By TIM FAULKNER/ecoRI News staff
PROVIDENCE — Two buildings sitting on contaminated Brownfield sites are getting a new life. The Environmental Protection Agency (EPA) recently awarded two sizable checks to WaterFire Providence ($600,000) and the West Broadway Neighborhood Association ($200,000) to clean up and revitalize the vacant properties.
WaterFire Providence will make its new home on a three-parcel site on Valley Street once occupied by a rubber manufacturer and machine shop. The renovation will include a stormwater management system and other green features. The site will also be used as an incubator for artists and businesses, and to host after-school programs.
During a July 22 presentation outside the brick building, EPA New England administrator Curt Spaulding said the renovation is part of a 20-year project to clean up the land and building along the Woonasquatucket River.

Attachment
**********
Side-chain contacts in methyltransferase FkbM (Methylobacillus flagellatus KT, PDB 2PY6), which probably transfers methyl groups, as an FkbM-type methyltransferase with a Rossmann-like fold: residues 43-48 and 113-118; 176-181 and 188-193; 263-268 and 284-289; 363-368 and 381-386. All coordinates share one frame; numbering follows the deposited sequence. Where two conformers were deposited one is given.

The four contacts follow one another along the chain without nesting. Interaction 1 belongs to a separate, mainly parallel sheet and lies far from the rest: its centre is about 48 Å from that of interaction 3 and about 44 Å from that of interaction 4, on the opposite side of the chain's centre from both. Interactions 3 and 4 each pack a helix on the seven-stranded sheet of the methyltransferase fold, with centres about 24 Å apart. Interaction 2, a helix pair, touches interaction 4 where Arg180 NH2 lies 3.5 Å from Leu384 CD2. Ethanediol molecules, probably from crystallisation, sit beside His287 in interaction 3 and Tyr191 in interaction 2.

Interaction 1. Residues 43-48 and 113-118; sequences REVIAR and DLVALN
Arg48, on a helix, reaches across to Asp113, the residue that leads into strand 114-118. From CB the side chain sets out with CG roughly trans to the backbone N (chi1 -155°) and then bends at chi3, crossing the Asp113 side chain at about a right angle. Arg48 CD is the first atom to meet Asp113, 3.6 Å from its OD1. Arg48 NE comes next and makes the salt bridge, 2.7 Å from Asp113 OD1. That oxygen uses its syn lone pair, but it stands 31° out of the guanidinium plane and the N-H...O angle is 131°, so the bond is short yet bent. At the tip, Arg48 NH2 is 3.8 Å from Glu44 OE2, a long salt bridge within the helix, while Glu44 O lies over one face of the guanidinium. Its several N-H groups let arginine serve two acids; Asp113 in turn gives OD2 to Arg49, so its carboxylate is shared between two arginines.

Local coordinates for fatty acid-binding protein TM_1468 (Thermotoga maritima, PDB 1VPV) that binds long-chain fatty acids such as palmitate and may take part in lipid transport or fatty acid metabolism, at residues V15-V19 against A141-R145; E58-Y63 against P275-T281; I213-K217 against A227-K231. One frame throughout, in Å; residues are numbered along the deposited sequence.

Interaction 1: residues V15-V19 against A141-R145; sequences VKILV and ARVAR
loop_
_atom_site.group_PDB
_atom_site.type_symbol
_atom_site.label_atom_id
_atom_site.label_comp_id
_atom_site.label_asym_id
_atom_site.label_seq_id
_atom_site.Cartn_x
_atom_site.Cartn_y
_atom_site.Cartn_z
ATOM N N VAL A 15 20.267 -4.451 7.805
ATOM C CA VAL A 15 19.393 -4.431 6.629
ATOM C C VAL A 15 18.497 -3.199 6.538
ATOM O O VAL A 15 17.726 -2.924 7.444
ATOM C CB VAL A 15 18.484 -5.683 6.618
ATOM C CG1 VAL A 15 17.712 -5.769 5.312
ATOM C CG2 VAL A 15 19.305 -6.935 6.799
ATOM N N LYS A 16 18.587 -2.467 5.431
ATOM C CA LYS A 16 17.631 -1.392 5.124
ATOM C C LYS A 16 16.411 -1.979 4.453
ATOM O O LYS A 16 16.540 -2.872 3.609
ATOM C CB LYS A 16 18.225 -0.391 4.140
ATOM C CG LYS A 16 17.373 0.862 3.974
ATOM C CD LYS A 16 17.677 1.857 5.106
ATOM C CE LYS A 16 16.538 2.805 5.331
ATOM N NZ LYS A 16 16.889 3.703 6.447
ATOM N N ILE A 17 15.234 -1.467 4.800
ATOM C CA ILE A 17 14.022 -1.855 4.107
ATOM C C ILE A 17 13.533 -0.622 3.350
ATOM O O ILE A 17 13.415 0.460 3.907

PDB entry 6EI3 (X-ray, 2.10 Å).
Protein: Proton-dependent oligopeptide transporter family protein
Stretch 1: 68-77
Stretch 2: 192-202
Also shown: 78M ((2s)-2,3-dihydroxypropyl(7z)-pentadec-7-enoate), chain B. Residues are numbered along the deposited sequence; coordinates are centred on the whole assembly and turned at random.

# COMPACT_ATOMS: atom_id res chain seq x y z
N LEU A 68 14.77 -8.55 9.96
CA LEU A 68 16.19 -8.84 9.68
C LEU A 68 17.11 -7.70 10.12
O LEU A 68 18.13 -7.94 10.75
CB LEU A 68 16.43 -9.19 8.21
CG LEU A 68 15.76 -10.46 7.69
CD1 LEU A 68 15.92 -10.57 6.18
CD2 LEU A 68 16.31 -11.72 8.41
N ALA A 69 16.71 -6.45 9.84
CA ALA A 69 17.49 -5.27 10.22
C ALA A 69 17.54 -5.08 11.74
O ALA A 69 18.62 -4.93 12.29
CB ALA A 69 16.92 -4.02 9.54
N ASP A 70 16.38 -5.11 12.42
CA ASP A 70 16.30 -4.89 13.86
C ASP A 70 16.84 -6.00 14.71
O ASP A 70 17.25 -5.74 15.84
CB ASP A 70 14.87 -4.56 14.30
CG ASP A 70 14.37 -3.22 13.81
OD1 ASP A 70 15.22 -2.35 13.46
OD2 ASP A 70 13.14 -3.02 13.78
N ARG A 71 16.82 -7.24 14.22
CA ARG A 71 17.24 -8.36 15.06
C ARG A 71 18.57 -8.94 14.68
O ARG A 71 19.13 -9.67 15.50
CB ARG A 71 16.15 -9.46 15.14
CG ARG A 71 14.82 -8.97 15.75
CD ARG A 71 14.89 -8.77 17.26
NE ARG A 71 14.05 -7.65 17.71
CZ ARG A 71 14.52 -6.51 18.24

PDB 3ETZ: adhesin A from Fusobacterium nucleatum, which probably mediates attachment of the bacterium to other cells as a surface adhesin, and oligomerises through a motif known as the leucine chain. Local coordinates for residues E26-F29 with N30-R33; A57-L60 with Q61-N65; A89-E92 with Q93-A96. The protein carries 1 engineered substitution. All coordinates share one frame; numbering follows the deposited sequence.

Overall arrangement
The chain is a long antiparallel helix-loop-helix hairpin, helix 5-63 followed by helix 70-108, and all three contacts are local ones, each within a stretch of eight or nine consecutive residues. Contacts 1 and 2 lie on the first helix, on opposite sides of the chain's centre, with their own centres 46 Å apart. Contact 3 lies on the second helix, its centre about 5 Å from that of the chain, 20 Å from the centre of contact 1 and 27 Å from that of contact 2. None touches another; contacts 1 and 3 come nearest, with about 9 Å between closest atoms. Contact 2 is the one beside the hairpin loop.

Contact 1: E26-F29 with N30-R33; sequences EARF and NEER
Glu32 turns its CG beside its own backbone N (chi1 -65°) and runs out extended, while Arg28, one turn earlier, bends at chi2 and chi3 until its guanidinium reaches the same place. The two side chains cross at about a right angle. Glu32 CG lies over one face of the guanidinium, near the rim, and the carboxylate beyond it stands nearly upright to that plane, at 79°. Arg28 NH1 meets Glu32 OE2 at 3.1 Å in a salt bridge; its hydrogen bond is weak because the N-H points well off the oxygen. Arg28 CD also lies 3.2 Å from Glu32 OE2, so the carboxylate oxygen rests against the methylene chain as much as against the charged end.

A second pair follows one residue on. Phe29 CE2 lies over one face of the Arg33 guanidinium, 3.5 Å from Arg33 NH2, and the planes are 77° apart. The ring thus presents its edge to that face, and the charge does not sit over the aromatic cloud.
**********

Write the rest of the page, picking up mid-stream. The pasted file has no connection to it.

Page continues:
The West Broadway Neighborhood Association (WBNA) is spending its funding to clean land polluted by a former Citgo gas station on the corner of Dexter and Westminster streets. After the clean up of the land, the WBNA will accept offers from developers to rehab or rebuild the site for commercial and/or residential use. “We’re open to so many things,” WBNA executive director Kari Lang said. “We’re looking forward to what the community might put forward.”
The project is one of many revitalization programs in the nonprofit’s 30-year history, which includes playgrounds, community gardens, new streetlights, solar installations, community events and multiple building renovations.
The money was issued from the EPA’s Brownfield Cleanup Fund. Funding for the Brownfield’s cleanup program was authorized in a federal bill sponsored by then-Sen. Lincoln Chafee. At Monday’s ceremony, Chafee remarked that President George W. Bush didn't invite Chafee to the signing ceremony because he voted against the act authorizing the invasion of Iraq.